(Salt Lake City, UT) – The Utah Department of Health (UDOH) is launching a new effort, Way to Quit Certified, with the help of the Salt Lake Chamber of Commerce to educate business owners about the tobacco cessation tools available to their employees.
Employees who smoke have about twice the lost production time per week than non-smokers, and more than 70%* of current Utah smokers have a desire to quit. The Way to Quit Certified training is free and offers three levels of certification for Utah businesses:
- Bronze: Human Resources staff are trained on what cessation resources are available for employees.
- Silver: Businesses complete the Bronze level. Upon completion, the trained business promotes the Way to Quit free services.
- Gold: Businesses complete the Bronze and Silver levels of certification. The trained worksite implements a tobacco-free worksite.
“We are excited to work with local businesses and increase access to our quit services for all Utahns. Quitting tobacco is hard, building supportive communities is a proven way to help those ready to quit to be successful in their attempt,” said Karlee Walker, program manager for the Tobacco Prevention and Control Program at the UDOH.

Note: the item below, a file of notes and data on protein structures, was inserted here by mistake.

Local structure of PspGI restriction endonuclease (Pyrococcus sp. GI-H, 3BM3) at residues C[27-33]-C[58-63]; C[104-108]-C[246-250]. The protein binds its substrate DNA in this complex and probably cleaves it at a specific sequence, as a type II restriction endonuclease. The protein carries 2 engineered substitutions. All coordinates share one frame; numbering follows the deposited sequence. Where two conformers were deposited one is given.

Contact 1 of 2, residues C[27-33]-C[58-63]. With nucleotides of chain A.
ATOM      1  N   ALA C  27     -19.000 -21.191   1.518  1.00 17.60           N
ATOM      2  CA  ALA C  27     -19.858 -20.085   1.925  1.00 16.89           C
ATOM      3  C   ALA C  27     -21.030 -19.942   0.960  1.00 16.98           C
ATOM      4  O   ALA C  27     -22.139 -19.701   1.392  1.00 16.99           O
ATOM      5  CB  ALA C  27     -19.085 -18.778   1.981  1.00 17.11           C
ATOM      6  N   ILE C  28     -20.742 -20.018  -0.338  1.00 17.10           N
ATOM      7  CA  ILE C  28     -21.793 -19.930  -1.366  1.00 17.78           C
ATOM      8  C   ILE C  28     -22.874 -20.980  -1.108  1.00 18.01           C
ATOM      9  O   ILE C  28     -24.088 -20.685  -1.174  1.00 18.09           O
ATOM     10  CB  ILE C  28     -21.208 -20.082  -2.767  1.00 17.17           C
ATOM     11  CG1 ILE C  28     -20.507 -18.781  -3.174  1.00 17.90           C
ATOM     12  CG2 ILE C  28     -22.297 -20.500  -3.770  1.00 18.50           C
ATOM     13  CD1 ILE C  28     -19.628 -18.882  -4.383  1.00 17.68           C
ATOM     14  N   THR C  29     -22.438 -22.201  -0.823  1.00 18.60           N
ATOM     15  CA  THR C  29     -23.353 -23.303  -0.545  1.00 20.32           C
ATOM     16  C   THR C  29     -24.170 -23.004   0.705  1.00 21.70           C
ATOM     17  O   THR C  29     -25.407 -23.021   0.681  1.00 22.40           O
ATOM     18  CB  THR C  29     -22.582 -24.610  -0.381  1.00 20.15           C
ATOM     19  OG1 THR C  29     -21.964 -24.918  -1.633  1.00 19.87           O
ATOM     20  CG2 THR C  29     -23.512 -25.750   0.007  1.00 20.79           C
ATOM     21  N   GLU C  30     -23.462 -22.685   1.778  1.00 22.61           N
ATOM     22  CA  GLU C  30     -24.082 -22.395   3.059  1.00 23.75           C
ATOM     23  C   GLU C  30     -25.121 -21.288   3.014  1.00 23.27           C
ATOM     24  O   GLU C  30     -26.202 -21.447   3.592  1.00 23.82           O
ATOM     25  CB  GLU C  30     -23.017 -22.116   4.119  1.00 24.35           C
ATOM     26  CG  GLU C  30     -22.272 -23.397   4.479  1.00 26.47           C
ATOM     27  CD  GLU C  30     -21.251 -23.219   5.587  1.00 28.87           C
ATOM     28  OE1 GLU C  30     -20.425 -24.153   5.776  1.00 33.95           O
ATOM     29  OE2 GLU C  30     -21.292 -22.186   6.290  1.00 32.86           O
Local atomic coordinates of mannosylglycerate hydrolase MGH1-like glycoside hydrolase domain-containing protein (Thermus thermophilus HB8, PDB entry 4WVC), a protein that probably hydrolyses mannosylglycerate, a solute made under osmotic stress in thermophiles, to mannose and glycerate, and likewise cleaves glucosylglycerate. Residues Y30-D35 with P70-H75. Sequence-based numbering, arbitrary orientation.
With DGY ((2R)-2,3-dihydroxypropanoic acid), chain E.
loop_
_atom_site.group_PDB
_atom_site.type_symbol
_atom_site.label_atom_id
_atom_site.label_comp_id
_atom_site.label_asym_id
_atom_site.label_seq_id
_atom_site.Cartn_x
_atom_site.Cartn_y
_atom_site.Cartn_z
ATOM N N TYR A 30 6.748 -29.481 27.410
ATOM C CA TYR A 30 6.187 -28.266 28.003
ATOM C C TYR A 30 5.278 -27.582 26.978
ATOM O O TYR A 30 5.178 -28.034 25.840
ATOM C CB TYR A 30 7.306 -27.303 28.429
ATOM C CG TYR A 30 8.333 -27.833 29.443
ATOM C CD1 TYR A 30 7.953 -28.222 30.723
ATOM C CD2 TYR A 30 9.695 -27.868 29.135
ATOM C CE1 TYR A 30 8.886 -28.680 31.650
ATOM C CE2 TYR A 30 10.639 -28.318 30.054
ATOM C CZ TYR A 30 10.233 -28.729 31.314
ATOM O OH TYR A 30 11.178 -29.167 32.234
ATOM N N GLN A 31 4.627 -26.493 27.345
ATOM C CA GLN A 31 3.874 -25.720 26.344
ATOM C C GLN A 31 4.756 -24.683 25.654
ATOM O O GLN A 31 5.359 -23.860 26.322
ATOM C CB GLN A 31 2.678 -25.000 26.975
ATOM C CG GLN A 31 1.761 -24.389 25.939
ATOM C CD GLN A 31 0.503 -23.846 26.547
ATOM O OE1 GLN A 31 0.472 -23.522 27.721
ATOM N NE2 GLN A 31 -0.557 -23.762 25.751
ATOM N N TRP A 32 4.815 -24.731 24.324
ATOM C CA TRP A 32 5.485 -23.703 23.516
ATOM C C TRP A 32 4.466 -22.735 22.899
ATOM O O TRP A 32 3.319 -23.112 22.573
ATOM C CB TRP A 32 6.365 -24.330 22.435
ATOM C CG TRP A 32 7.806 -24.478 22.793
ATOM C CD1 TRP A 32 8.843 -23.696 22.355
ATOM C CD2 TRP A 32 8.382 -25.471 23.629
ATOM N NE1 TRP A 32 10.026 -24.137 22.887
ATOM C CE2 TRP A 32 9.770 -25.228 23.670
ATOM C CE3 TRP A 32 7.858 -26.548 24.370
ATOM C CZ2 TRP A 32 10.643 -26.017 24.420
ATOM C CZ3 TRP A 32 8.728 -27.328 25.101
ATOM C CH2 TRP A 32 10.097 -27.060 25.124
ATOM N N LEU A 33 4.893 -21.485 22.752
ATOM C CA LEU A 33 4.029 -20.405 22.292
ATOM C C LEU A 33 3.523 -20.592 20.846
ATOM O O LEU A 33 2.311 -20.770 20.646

Not only does smoking affect productivity, smoking and smoking-related illnesses can cost employers $6,000 per smoker in healthcare costs, presenteeism, and absenteeism. Way to Quit Certified does not require businesses to get smokers to quit, it just gives them the tools that they can share with employees who are ready to make an attempt.
“The Salt Lake Chamber is delighted to support the Utah Department of Health and the Way to Quit Certified effort,” stated Derek Miller, president and CEO. “Healthy employees are good for business. We want to support our fellow Utahns who want to quit, and help businesses get trained on the available tools to create a supportive environment at work for a positive impact.”
To learn more about Way to Quit Certified and to arrange for training, email firstname.lastname@example.org.
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*Utah Department of Health. Behavioral Risk Factor Surveillance System (BRFSS). Salt Lake City: Utah Department of Health, Center for Health Data and Informatics. Note: Recent changes to the BRFSS survey methodology provide more accurate estimates of the burden of tobacco use nationwide and in Utah (landline and cell phone (LLCP) inclusion; raking used for data weighting).